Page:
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FTP data compression :: RFC0468

Network Working Group                                         R.  Braden
Request for Comment: 468                                        UCLA/CCN
NIC: 14742                                                 March 8, 1973

                          FTP DATA COMPRESSION



   Major design objectives of the proposed File Transfer Protocol (FTP)
   are reliability and efficiency for transmission of large files.
   Efficiency has two faces: efficiency of the host CPU's, and efficient
   use of the Network bandwidth.  Block mode is intended to minimize CPU
   overhead for bandwidth efficiency, there is a mode called "HASP" in
   RFC 454.  The "HASP" mode of FTP is really transmission with data
   compression, i.e., an encoding scheme to reduce the information
   redundancy in the messages.

   RFC 454 contains no explicit definition of the "HASP" or compressed
   mode, but instead notes that a future RFC by yours truly will define
   the mode.  Students of FTP may find this scarcely credible, but you
   are now reading the promised RFC.  It turned out to be much farther
   in the future than any of us expected.  Mea Culpa.


   In the early years of the Network, its major uses have been remote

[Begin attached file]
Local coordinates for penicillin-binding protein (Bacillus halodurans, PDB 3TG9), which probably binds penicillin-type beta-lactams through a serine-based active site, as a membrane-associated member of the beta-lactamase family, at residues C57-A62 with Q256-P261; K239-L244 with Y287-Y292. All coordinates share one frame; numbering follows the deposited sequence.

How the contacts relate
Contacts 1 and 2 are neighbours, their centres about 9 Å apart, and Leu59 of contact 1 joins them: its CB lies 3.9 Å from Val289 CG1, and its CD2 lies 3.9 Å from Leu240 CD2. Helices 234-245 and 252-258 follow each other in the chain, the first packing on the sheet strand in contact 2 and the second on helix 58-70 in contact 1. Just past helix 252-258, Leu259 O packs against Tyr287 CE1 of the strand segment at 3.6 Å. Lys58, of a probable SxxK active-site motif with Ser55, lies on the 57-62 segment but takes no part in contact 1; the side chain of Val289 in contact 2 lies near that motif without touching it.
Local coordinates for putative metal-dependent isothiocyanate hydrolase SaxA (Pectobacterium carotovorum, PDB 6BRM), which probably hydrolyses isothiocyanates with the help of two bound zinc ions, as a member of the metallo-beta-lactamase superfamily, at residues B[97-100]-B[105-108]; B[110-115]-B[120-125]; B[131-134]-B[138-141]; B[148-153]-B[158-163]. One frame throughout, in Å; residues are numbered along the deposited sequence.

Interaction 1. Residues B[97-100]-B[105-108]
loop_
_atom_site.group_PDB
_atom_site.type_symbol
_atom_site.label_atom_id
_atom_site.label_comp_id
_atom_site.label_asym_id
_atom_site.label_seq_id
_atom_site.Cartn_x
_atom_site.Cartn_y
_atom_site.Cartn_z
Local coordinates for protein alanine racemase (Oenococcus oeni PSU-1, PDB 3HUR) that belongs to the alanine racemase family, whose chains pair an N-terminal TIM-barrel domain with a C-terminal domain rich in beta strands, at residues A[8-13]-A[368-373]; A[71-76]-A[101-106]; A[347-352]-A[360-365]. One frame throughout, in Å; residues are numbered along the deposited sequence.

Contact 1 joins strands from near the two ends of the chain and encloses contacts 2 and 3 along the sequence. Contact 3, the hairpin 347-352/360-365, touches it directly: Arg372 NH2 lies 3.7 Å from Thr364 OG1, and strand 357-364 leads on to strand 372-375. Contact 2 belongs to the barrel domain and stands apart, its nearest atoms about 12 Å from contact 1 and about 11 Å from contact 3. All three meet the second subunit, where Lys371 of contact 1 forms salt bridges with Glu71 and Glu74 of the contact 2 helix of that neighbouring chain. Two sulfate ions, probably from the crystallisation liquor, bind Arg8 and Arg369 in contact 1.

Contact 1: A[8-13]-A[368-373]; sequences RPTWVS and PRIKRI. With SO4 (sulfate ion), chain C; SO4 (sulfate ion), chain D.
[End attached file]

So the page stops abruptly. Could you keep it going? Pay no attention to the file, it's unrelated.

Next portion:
terminal interactions and the small-to-medium-sized file transmission
   typical of remote job entry.  As facilities such as the Illiac IV and
   the Data Machine become operational on the Network, and the Network
   community begins to include users with heavy data transmission
   requirements, large file transmission will become a major mode of
   Network use.  For example, one user of CCN expects to send 2 x 10**8
   bits of data _each_ _day_ over the Network.

   Local byte compression of the type proposed here is particular
   effective for reducing the size of "printer" files such as those
   transmitted under the Network RJE protocol.  Experience with CCN's
   RJS service has shown a typical compression of print files by a
   factor of between two and three.  Since FTP was intended to contain
   the data transfer part of Network RJE protocol as a subset, it is
   appropriate to include a print file compression mechanism in FTP.
   These considerations led the FTP committee to include a compressed
   mode within FTP.

Braden                                                          [Page 1]
RFC 468                   FTP Data Compression                March 1973

   The two main arguments for data compression are economics and
   convenience (usability).  Consider first economics, which is
   essentially a trade-off between CPU time and transmission costs.  Of
   course, as long as Network use is a free commodity, the economics of
   data compression are all bad.  That happy state won't last forever.
   What does data compression cost?

   Let us consider only simple linear compression schemes, such as the
   one proposed here.  By linear, I mean that the CPU time to examine a
   source record is proportional to number of bytes in the record.  A
   simple linear scheme could detect repeated single characters, for
   example.  One could imagine quadratic schemes, which detected
   repeated substrings; but except for possible special circumstance
   where the source stings have some structure known to the compression
   algorithm, the CPU economics don't favor quadratic compression.

   Assuming a reasonable figure for large-scale CPU costs in the
   generation of CCN's 360/91, we concluded that an upper bound on CPU
   costs for total compression and decompression would be 5 cents per